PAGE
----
The highlight of this issue of the Journal, and maybe the highlight for the past several years, is an interesting variation of the Bengen research. The "Save Savings Rates" article by Wade Pfau looks, not at the safety of various distribution rates, but the safety of various savings rates under different economic conditions. Looking at the historical record of returns, and taking into account the benefits of hindsight, it looks at what percent of income you would have had to save each year in whatever return environment you accumulated in, taking into account the return environment you are distributing in. As it turns out, those who save in a difficult return environment tend to get a break in the distribution period--and vice versa.
As I say in the review, this is an article you will probably end up reading at some point in your career; you might as well do it now. It's worth your expenditure of time.
Meanwhile, Dan Moisand has put on the record another great argument for not allowing FINRA to take over as the SRO for RIAs, and he brings up the fact that FINRA sold out of more than half a billion dollars worth of auction-rate securities in its own portfolio before concluding that they were not well-structured and poorly-disclosed. You read this and immediately wonder whether the SEC should launch an insider-trading investigation. If this were any private sector entity, the case would be a no-brainer.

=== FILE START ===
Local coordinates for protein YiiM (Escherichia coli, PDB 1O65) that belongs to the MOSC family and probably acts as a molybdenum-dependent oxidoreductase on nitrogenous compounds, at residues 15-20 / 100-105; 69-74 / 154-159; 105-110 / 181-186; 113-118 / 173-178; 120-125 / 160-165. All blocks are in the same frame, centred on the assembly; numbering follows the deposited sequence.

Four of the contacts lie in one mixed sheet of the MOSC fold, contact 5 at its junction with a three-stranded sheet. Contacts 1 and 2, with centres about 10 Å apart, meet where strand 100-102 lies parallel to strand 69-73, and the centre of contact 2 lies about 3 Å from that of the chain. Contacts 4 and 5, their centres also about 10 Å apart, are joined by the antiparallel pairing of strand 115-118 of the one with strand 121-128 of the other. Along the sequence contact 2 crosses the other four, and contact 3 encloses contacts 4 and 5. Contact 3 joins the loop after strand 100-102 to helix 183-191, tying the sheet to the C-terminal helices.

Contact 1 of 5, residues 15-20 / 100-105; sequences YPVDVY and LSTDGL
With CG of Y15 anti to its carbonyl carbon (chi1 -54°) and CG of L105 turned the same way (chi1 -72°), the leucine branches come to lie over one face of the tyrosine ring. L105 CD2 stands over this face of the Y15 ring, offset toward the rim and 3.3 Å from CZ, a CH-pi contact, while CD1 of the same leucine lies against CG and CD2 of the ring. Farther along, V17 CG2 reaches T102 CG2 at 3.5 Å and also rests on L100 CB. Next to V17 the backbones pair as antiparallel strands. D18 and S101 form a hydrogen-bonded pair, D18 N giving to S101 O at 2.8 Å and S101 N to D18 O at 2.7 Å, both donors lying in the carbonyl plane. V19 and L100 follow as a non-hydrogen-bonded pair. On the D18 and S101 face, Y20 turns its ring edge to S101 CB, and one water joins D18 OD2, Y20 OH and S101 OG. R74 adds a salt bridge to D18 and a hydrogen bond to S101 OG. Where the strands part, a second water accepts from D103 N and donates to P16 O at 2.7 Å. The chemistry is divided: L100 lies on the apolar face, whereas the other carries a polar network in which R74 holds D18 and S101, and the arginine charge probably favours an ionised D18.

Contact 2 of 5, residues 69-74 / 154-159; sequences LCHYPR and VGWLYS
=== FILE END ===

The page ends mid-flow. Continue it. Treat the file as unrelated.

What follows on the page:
In The Economist, notice the article that wonders whether we have entered another Tech Bubble (with Internet-related companies this time) that was published BEFORE the LinkedIn IPO went into a feeding frenzy. And the demographic analysis is very interesting, including the chart that tells you the ten most populous countries in the world in 2100 (Nigeria and the Congo are high on the list)--plus an article that wonders if China has enough people.